The scale of return Globally, some 15 million refugees, and countless numbers of IDPs, have been able to return since the early 1990s
UNHCRs current objective Revisit reintegration policy in light of: new opportunities for funding and partnerships lessons learned (positive and negative) from past experience proposed new budget structure
New opportunities Humanitarian reform and Cluster Approach Delivering as One Integrated UN missions Peacebuilding Commission Regional actors: e.g. AU Policy Framework New funding modalities: transition budget lines, pooled funding, World Bank/IDA
Lessons learned UNHCR has played a major role in return and reintegration programmes since the late 1980s. Some examples: Central America: El Salvador, Guatemala, Nicaragua Southern Africa: Angola, Mozambique, Namibia, South Africa West Africa: Liberia, Mali, Sierra Leone East Africa: Ethiopia, Somaliland, Sudan Asia: Afghanistan, Cambodia, Laos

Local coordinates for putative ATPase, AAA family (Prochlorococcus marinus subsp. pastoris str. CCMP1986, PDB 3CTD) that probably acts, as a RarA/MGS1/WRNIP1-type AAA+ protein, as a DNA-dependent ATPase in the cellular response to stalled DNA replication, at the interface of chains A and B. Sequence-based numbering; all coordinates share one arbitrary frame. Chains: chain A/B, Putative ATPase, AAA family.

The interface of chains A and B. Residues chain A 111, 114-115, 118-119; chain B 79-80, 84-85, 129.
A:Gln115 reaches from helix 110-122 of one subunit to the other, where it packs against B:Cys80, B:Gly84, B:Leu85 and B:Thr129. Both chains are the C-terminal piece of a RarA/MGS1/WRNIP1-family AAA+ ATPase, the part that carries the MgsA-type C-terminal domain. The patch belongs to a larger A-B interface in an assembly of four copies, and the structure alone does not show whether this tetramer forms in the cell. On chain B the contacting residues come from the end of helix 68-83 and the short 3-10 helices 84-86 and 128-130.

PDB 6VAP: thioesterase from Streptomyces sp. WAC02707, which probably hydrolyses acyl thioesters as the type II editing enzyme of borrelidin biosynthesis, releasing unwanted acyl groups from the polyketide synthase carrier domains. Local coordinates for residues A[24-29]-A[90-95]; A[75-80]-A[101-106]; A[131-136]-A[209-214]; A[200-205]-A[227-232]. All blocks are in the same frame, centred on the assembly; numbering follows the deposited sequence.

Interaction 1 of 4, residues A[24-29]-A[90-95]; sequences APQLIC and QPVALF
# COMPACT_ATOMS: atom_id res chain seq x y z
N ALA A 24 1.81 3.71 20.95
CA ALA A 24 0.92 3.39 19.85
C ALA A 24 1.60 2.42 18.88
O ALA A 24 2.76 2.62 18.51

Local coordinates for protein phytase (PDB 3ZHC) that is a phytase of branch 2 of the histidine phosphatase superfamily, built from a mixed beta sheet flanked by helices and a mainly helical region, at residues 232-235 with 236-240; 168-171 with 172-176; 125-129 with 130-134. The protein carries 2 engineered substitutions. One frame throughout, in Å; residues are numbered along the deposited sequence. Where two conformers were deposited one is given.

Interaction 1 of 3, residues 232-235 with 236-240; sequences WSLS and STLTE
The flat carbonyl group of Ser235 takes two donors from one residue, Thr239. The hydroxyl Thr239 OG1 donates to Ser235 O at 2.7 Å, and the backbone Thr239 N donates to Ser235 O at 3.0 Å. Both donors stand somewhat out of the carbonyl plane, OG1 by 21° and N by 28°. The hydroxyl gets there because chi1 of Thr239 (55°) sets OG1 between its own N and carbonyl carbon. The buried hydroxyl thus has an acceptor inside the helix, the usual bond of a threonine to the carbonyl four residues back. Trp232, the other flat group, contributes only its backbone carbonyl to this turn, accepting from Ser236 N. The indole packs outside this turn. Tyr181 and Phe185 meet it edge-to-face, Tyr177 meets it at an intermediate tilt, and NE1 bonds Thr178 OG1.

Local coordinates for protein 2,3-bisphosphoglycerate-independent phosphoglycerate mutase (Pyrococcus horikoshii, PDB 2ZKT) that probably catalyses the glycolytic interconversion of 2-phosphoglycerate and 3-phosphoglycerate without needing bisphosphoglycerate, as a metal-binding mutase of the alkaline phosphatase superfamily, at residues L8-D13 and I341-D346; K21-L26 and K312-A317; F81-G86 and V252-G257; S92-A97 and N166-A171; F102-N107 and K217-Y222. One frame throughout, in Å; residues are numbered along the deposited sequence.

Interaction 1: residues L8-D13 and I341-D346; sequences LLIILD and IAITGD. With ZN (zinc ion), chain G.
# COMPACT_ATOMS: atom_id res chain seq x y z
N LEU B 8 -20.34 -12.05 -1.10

Lessons learned Efforts at mainstreaming with development agencies: Brookings Process, Framework for Durable Solutions (4Rs, DAR, DLI) High-level commitment not matched by commitment on the ground Different planning cycles Different organizational cultures Limited or overly stringent funding UNHCR accused of venturing too far into development activities or not doing enough Hand-over concept
New budget structure: immediate and mid-term activities Immediate (core): Facilitating and effecting return, including protection Infrastructural rehabilitation to allow for repatriation: clearing/repair feeder roads, construction of small bridges, way stations, transit centres, providing seeds for first planting season, addressing land ownership issues, returnee monitoring, documentation Mid-Term (in partnership and in parallel): Providing basic needs and livelihoods Fostering sustainable reintegration: water and sanitation, heath care facilities, education facilities, income-generation, skills training
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